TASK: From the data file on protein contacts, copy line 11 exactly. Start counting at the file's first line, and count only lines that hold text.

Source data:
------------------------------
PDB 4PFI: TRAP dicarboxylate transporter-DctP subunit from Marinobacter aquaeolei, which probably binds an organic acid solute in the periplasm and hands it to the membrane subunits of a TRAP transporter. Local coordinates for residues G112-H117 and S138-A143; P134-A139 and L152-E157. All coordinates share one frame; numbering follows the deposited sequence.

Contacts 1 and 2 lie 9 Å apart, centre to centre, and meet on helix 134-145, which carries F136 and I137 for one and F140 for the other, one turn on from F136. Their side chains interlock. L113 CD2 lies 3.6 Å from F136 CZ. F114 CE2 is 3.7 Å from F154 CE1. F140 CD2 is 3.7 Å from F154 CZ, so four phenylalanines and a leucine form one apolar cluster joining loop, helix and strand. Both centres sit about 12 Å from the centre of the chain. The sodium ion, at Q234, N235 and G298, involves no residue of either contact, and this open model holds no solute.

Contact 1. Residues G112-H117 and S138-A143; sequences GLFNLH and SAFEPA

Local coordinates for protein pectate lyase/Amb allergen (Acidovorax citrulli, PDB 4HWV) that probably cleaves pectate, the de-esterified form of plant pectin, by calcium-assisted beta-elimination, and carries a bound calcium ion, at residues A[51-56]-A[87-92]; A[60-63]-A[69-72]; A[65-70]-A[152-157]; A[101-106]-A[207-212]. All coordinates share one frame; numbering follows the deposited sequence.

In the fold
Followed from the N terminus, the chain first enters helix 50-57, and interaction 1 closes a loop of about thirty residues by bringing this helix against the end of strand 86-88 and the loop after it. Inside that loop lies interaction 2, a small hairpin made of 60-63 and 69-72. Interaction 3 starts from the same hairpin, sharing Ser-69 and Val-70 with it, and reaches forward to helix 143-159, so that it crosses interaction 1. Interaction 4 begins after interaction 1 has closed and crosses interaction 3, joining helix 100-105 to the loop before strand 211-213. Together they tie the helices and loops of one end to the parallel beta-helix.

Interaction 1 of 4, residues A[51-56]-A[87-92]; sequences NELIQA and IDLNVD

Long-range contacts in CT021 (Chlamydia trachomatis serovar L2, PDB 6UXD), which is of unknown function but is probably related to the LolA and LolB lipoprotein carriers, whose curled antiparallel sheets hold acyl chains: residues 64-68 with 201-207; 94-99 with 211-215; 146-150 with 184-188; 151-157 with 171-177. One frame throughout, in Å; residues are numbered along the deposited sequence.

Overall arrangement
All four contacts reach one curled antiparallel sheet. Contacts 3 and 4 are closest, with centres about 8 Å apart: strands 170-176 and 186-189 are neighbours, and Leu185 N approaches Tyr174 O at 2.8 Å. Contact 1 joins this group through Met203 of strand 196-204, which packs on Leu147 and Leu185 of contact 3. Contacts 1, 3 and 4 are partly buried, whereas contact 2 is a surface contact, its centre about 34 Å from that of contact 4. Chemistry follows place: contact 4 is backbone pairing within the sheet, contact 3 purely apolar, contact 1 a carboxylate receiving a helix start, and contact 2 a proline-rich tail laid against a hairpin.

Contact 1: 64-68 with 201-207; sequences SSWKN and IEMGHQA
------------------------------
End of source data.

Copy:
Contact 1: 64-68 with 201-207; sequences SSWKN and IEMGHQA